The Kings were down 3-0 in their opening-round series against the San Jose Sharks. They won that series. Los Angeles would win the first two games in the second round against the higher-seeded Anaheim Ducks, lose the next three then win Game 6 to force a Game 7 on Friday.
“Everyone is going to be excited,” Kings defenseman Drew Doughty said. “We’re happy to be in this for California, obviously, but at the same time it is a war out there for us. We want to win and they want to win and it’s going to be a good game.”
The Kings won the Stanley Cup just two years ago but their coach told reporters he considers Anaheim the team to beat on Friday.
“I think this one, because you’re another two weeks into it, it’s another level of team that you’re talking about. We’re going into a building against a team that finished 16 points ahead of it,” said Kings’ Coach Darryl Sutter. “We talk about it all the time, about how much of an underdog we are.”
Here are three reasons the Kings should not be considered underdogs.
Ignoring special teams and lead-protecting situations, the Kings out shot opponents 1849 to 1412 during the regular season, giving them a league-leading 56.7 percent of shot attempts in their favor.
In the playoffs, the Kings are the only remaining team who has seen more than half of shot attempts in their favor under these same circumstances (50.6 percent).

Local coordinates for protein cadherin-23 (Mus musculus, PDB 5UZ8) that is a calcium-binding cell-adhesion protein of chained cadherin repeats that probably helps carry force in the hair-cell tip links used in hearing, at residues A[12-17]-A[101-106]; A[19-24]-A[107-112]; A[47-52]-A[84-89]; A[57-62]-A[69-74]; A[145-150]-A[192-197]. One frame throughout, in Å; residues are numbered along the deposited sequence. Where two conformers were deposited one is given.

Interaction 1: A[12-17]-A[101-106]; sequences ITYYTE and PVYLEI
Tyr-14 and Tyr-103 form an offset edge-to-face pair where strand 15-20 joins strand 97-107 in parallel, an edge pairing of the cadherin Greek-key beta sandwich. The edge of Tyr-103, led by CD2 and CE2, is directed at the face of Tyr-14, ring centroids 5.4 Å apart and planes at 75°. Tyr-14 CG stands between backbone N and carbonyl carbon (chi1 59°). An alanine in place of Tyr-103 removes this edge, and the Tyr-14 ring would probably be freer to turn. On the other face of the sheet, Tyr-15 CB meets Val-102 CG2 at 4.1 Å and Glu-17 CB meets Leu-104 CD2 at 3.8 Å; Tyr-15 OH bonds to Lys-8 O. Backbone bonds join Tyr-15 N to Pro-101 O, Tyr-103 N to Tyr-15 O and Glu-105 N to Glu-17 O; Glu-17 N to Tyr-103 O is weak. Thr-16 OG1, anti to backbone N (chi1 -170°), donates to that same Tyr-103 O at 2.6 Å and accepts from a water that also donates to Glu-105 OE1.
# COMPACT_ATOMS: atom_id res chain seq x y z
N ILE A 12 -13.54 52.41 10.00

Kopitar is the epitome of a two-way forward. He leads all skaters in points (17) and more than half his assists (7 of 13) have been the primary setup pass. He also shuts down the opposition, having been on the ice for just seven goals against during the postseason.
The Selke finalist also helps get the Kings time on the power play: he has drawn nine penalties while taking just four, giving him the largest penalty differential of any skater this postseason.
Doughty is one of the leagues best defenseman, and like Kopitar, continually shuts down the opposition’s best forwards. With the series heading back to Anaheim, Ducks’ Coach Bruce Boudreau has last change – meaning, he can choose his matchups for his top scorers Corey Perry and Ryan Getzlaf. However, Sutter doesn’t make it easy.
In Game 1, Boudreau couldn’t get his top line away from Doughty (80 percent of Doughty’s shifts overlapped with Perry/Getzlaf) and Game 2 was much of the same, which “ticked off” MVP candidate Getzlaf.
In Game 5, 86 percent of Doughty’s shifts mirrored Getzlaf’s, which helps explain why Perry and Getz have just a goal each in the series.
“We’ve recovered now. We’re ready to play. They beat us. It’s a tough series,” said Boudreau. “It’s a great team we’re playing, but to think it’s devastating is ludicrous.”
It’s also ludicrous to think the Kings are the underdog.